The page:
Dr. Mounir Rouiss, director of the Higher Institute for Religious Studies in the University of Zeitouna presented the second intervention where he tackled the historic role for the ‘Zeitounis’ in countering extremism by addressing the problems of the pervious eras, the divisive questions and the ways to overcome them. They have as well removed all obstacles that led to nationalist and sectarian strife and divisions such as power and authority by referring to many valuable works that contributed to this field. Mr Mounir Rouiss addressed the accusations targeting the Zeitouna University by stressing the fact that there is no relation between graduates of this university and terrorist acts. Indeed, he indicated that there is a small number of imams graduated from this university. Mr. Mounir Rouiss pointed out the role of of Zeitouna University as a symbol of moderation and tolerance. This is clear on the level of educational programs and the development of university through the addition of complementary courses as languages, history and universal humanitarian law. Equally, the student is trained in intellectual and cultural activities so that his spare time is covered and the risks of resorting to extremism are minimized. He further mentioned that all national parties are responsible for countering this phenomenon and that the University of Zeitouna is incapable to counter it alone. Mr Rouiss ended his speech by admitting that the University of Zeitouna played an important role in training imams by establishing « the Higher Institute for Speech and Orientation » in 2012 in cooperation with the Ministry of Higher Education. Yet, unfortunately, the project was interrupted and did not resume its work.
Mr. Ridha Jawedi, the Secretary General Assistant at the National Council for Imams and Mosques’ Officials was the third to intervene. He considers that the question is much more related to prevention rather than treating or stopping the spread of the phenomenon.          In a sense, he considers that extremism is getting away from moderation in any practices by pointing that the Tunisian reality saddles imams with more than they can support.               The speech that does not exceed 30 minutes cannot be influential to the extent of being an extremist. Mr. Ridha pointed that targeting the Quran and the Sunna is one kind of extremism that provokes the Muslims’ feelings and infringes the Constitution.                       He affirmed that the imam himself is a victim of extremism and is a targeted pivot by the Tunisians intellectual elite. In his opinion, sectarian or political extremism and trying to hijack the religious institution, all together, impact negatively the role of imams. Equally, imams are the victims of legislative laws that need to be reviewed as the Law of 1988 that is meant to drying up the sources of Islamic religion and which highlights an intentional willingness to marginalize imams.
The fourth intervention was delivered by Mr. Abd Salem Atwi, Secretary-General of the Syndicate for Religious Affairs. He called for reviewing the religious, cultural and moral requirements of the preacher’s role and the necessity to effectively train Imams in this respect. He pointed, in this context, to the difficult social situation of Imams and the lack of legal frameworks which prevents Imams from drawing a line between their duties and rights, the need to remove the obstacles facing imams, in addition to not relying on modern educational methods. Mr. Abd Salem ended his intervention by indicating the inability of the state to train Imams by stressing that statistics proved that Tunisians are much more influenced by politicians rather than Imams.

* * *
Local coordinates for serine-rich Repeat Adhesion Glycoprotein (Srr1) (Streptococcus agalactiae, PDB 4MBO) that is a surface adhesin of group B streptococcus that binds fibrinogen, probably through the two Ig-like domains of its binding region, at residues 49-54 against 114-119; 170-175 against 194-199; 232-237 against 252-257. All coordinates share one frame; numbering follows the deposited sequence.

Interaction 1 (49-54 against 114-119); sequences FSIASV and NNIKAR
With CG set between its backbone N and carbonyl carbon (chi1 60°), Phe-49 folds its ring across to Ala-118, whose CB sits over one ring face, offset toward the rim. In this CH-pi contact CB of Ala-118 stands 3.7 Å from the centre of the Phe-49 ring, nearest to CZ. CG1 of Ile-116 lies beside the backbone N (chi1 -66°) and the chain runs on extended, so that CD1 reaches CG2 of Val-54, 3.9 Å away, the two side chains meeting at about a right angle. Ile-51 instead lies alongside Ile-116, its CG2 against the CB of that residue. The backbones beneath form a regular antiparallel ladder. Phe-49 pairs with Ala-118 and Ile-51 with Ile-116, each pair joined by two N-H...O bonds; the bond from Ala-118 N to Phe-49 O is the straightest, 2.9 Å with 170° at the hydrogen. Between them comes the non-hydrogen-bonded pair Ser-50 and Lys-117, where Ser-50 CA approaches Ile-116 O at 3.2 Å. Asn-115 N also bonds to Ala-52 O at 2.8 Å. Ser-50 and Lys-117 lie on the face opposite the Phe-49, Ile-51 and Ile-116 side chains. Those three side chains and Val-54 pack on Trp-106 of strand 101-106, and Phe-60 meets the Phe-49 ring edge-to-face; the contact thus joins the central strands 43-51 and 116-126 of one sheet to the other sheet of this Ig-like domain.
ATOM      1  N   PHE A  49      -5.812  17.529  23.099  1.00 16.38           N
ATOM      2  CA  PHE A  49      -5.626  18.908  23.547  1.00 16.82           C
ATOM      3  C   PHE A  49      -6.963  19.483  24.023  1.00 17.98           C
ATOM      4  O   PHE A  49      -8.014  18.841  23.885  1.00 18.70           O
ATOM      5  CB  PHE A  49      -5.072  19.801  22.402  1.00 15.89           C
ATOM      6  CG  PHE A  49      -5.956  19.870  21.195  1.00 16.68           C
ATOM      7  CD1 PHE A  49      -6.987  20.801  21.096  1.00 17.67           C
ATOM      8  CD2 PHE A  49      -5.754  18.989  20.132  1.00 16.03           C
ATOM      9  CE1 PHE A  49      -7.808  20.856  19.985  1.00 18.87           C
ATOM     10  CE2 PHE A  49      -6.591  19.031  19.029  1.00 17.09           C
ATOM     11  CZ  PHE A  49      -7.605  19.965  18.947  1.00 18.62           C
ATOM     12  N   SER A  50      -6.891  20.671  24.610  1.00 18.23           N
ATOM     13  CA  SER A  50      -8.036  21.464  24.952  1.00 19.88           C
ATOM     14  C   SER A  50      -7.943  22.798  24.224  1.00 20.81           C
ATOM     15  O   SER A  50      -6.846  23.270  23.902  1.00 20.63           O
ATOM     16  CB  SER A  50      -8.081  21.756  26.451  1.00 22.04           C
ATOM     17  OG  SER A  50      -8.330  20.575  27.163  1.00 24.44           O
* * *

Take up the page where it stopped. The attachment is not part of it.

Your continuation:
The last intervention was to Mr. Ramdan Chermiti, Director at the General Inspectorate of the Ministry of Religious Affairs where he reiterated that tackling extremism must be comprehensive and not limited to the religious side considering that the role of the mosque and Imams is very important in countering extremism. The Mosque is where social balance should be achieved and is one of the holy places that should not be infringed. He mentioned the need to train Imams comprehensively while leaving a space of freedom for the Imam to choose the topics to be dealt with according to Quranic verses and Sunna.
During the discussion session, many participants stressed the role of the state in marginalizing the religious side. Indeed, the Islamic education subject on the level of primary and secondary education should be given more importance. Some indicated that one of the tasks of the Ministry of Religious Affairs is specifying real mechanisms that frame imams’ mission and specifying the official side that evaluates their performance. Others considered that the religious discourse is far from youths by stressing that it is not only Secularism that is not taking care of religious knowledge, the other side, nonetheless, did not reach the religious maturity.
Mr. Mourad Rouissi emphasized the need to speed up specifying the concepts of Imams and extremism so that there is consensus around them. He considered the necessity of organizing a neutral institution that is meant to revive the cultural and moderate heritage without coming across partisan pressures. In the framework of interaction with the participants, Dr. Hmida Ennaifer defined extremism as removing any percentage from the truth in others. He affirmed that there are many different types of extremism such as the radical left that we cannot win over unless Islamists come up with a religious and humanitarian discourse and not a complex one. Equally, he stressed the need to form the mindset of listening and respecting others. Mr. Abd Salem Atwi called for a national dialogue between different national parties to reduce the gap in conceptual, religious, ideological considerations between Tunisians.